The Spraberry Trend (also known as the Spraberry Field, Spraberry Oil Field, and Spraberry Formation; sometimes erroneously written as Sprayberry) is a large oil field in the Permian Basin of West Texas, covering large parts of six counties, and having a total area of approximately 2,500 square miles (6,500 km2). It is named for Abner Spraberry, the Dawson County farmer who owned the land containing the 1943 discovery well. The Spraberry Trend is itself part of a larger oil-producing region known as the Spraberry-Dean Play, within the Midland Basin. Discovery and development of the field began the postwar economic boom in the nearby city of Midland in the early 1950s. The oil in the Spraberry, however, proved difficult to recover. After about three years of enthusiastic drilling, during which most of the initially promising wells showed precipitous and mysterious production declines, the area was dubbed "the world's largest unrecoverable oil reserve."
In 2007, the U.S. Department of Energy ranked The Spraberry Trend third in the United States by total proved reserves, and seventh in total production. Estimated reserves for the entire Spraberry-Dean unit exceeded 10 billion barrels (1.6×109 m3), and by the end of 1994, the field had reported a total production of 924 million barrels (146,900,000 m3).
The Spraberry Trend covers a large area - around 2,500 square miles (6,500 km2) - and includes portions of two Texas geographical regions, the Llano Estacado and the Edwards Plateau. As most often defined, the Spraberry includes portions of Irion, Reagan, Upton, Glasscock, Midland, and Martin Counties, although the underlying geologic unit also touches Dawson, Crockett, and Andrews Counties. Elevations are generally between 2,500 and 3,000 feet (910 m) above sea level, and the terrain varies from flat to rolling, with occasional canyons, known locally as "draws", cutting through the plateau. Drainage is to the east, via the Concho River to the Colorado River. The climate is semi-arid. Native vegetation includes scrub and grasslands, with trees such as cottonwoods along the watercourses.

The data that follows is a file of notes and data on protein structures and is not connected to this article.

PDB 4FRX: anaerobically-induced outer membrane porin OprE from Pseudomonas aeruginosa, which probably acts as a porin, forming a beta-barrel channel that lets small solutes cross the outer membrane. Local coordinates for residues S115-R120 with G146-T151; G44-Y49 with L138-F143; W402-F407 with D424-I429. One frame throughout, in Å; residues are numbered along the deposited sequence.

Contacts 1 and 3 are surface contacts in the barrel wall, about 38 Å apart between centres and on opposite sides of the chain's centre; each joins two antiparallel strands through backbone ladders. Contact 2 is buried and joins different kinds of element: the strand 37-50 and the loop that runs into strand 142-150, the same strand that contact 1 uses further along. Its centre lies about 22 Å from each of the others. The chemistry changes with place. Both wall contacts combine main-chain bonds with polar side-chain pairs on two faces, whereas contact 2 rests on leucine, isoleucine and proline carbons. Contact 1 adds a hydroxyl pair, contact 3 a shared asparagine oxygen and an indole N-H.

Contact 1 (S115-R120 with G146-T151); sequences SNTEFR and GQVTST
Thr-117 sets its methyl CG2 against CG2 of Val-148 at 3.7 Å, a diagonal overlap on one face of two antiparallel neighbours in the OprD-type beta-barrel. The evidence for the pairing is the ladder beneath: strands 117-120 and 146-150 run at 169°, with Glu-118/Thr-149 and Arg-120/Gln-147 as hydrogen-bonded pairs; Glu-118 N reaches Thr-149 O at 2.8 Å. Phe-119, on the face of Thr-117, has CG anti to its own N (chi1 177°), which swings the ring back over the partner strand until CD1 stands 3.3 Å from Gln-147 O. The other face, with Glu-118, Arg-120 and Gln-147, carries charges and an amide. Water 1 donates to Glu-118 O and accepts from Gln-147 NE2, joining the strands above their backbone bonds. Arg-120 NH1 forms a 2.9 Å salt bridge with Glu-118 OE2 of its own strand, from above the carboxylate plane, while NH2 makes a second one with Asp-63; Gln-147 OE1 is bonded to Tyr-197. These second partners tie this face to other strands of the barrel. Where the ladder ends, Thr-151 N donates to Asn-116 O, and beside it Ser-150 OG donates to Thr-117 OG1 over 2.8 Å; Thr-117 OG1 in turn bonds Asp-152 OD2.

Aside from activities associated with oil production, transport, and storage, predominant land use in the area includes ranching and farming.
All of the Spraberry Trend oil fields produce from a single enormous sedimentary unit known as the Spraberry Sand, which consists of complexly mixed fine sandstone and calcareous or silicate mudstone and siltstone, deposited in a deep water environment distinguished by channel systems and their associated submarine fans, all of Permian age. The sands are interbedded with shales, and typically pinch-out updip. Oil accumulated in stratigraphic traps as it migrated upward from source rocks until encountering impermeable barriers, either in the internal shaly members or the overlying impermeable formation. Unlike many of the oil-bearing rocks of West Texas, however, the very low porosity and permeability hamper economic oil recovery. The rocks are naturally fractured, further complicating hydrocarbon flow.
Shaly rocks make up 87% of the Spraberry, with the oil-bearing sands and siltstones present sometimes in thin layers between them. The best-producing zone is at an average depth of 6,800 feet (2,100 m) across the entire region, which is about 150 miles (240 km) long by 70 wide.
The first well drilled into the formation was by Seaboard Oil Company in 1943, on land owned by farmer Abner Spraberry in Dawson County. While the well bore showed an oil-bearing unit had been found, and hence received Spraberry's name, it did not produce commercial quantities of oil. That changed in 1949, when the same company drilled well Lee 2-D, which produced 319 barrels per day (50.7 m3/d) - hardly a spectacular discovery, but enough to pique the interest of numerous independent operators looking for opportunity around Midland. In 1950 and 1951, several other independent oil companies drilled productive wells separated by great distances, establishing that the formation was at least 150 miles (240 km) long, and beginning a frenzy of drilling in the region surrounding Midland.